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Speak No Evil [LP]
Vinyl | LP (12" album, 33 rpm)
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Speak No Evil
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Audio CD, Original recording remastered, Extra tracks, March 23, 1999
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Speak No Evil is recent Grammy®-winner, Wayne Shorter's sixth album. Recorded in 1964 and released on Blue Note in 1965 the album features Shorter on tenor sax with Herbie Hancock on piano, Freddie Hubbard on trumpet, Ron Carter on bass and Elvin Jones on drums. Speak No Evil combines elements of hard bop and modal jazz on the album's six tracks: "Witch Hunt," "Fee-Fi-Fo-Fum," "Dance Cadaverous," "Speak No Evil," "Infant Eyes" and "Wild Flower". Celebrating 50 years since its recording, Speak No Evil was newly-remastered for vinyl by Alan Yoshida at Dunning-Kruger in Los Angeles as part of an overall Blue Note 75th anniversary vinyl reissue campaign spearheaded by current Blue Note Records President, Don Was.
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Top customer reviews
I won't comment on the music or performance, as much more experienced Jazz fans have done that, but it's considered a classic, and a "Core Collection" recording by many. For the performance I would give a four to five star rating, but this vinyl release left me slightly underwhelmed.
Blue Note's 75th anniversary initiative to re-release highlights from their catalogue has given many newer fans to start building a Jazz collection on band new pristine vinyl. I've bought a couple so far including "Midnight Blue", "Idle Moments" and "Undercurrent" all of which have been wonderfully re-mastered and issued on heavy weight 180g vinyl.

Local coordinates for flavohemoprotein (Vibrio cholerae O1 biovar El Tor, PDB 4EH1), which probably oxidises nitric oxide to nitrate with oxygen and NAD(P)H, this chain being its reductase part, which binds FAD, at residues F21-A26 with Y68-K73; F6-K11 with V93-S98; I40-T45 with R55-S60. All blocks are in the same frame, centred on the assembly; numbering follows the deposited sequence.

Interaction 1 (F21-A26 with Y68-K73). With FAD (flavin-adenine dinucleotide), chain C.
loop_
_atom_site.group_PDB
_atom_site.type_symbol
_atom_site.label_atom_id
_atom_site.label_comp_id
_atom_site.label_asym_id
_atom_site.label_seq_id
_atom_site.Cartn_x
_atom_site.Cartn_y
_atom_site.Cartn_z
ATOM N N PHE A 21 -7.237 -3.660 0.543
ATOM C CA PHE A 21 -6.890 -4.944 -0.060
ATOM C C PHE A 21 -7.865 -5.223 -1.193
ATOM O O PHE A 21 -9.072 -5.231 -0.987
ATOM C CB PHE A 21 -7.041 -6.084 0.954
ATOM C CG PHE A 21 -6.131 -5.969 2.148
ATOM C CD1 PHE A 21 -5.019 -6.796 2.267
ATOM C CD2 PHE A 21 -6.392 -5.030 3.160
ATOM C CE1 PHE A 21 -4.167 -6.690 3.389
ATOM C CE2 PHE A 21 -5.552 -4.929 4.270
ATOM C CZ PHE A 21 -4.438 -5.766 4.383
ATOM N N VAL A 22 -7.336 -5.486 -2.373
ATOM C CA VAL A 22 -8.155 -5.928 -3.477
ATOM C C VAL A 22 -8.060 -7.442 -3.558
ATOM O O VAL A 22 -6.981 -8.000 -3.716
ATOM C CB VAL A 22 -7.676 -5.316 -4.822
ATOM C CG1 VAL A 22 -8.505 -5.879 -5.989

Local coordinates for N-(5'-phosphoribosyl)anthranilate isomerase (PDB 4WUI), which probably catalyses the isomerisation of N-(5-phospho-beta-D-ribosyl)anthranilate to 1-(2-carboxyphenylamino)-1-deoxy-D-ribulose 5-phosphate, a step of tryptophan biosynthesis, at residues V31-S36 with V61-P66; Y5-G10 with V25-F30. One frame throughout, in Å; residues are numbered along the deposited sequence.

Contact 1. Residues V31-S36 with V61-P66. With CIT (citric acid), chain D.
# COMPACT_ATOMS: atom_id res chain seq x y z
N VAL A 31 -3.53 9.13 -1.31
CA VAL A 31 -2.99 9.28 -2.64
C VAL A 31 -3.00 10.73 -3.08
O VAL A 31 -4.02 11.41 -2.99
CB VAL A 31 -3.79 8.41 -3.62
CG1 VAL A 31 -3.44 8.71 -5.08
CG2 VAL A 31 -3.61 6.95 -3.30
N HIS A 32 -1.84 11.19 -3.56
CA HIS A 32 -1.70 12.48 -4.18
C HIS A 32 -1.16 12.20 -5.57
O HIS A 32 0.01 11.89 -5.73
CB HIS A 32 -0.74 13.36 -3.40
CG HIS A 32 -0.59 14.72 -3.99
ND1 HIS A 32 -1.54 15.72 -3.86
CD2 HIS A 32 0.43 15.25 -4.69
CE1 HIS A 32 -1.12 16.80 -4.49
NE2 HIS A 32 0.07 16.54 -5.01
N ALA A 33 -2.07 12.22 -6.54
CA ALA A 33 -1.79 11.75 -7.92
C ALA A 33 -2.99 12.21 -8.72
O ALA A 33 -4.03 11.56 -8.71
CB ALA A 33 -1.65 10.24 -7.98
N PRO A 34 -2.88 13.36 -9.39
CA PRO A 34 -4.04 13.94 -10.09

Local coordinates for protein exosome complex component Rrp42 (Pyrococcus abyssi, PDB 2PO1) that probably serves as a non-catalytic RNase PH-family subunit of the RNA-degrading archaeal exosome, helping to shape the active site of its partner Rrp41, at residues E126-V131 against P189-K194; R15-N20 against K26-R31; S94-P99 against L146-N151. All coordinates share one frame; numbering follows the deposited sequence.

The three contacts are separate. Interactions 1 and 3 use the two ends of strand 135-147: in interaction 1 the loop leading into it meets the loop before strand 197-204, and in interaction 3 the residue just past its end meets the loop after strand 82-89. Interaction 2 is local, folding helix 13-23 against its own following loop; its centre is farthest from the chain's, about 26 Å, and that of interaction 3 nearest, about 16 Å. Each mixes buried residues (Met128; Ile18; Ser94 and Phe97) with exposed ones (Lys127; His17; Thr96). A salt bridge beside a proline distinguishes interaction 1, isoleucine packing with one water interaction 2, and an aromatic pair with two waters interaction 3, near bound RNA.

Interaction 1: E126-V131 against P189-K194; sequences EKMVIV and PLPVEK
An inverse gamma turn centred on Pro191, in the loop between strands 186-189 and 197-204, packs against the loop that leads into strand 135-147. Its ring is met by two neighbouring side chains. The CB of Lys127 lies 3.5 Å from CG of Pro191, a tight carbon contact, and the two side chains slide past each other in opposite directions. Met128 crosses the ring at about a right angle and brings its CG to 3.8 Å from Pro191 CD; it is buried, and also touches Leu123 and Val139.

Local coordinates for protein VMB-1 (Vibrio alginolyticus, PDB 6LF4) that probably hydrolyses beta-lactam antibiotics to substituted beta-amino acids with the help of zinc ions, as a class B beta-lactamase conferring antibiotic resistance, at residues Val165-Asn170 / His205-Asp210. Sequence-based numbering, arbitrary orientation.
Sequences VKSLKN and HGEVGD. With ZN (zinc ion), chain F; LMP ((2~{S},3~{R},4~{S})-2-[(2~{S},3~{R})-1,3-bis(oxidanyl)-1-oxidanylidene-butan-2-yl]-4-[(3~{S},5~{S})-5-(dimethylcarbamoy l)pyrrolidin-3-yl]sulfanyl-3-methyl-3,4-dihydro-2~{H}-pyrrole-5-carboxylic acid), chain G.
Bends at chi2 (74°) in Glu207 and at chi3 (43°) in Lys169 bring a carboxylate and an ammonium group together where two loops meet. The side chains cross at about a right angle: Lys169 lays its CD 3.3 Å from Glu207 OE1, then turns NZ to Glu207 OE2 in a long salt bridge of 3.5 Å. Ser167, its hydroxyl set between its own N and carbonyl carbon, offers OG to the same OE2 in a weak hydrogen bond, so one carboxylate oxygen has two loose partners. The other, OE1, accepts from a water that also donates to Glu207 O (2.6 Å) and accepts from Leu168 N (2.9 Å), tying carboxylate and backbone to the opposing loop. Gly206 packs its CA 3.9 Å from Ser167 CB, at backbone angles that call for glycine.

Unfortunately "Speak no Evil" doesn't seem to have had the same treatment, the vinyl is thin, and side two of my copy decidedly crackly. The actual mastering does not seem to have the depth and warmth of the other releases, and is rather thin sounding.
I'm wondering if that this was because this release was one of the first in the new 75th series, and they later decided to issue subsequent releases on 180g vinyl. A shame, as this is one of the classics.
How can THAT be accessible? Despite the odd scales and intervals, the melodies are straightforward and singable. Yes, experimental jazz can have hooks. The polished sound of Shorter and trumpeter Freddie Hubbard stating the themes seals the deal. The music is also emotionally accessible. Though far from the ii-v-i tensions we all know and love, Shorter's songs create their own tensions and releases. The moods vary wildly from the extroverted Witch Hunt to the haunting Dance Cadaverous to the plaintive Infant Eyes. The wonder is that Shorter senses how listeners will react emotionally to sounds that they have never heard before.
The sound is clear and bright. Shorter plays with fade outs at the end of songs to extend the moods he has created. Though common for rock and roll tunes of the day, this was another departure for jazz.
The final indicator that Shorter produced something "extra special" was when I compared it to Shorter's JuJu. With much respect to McCoy Tyner, who plays marvelously on JuJu, I greatly missed Hubbard and Hancock on JuJu. They are irreplaceable ingredients used to create the unrepeatable lightning-in-a-bottle whose name is "Speak No Evil".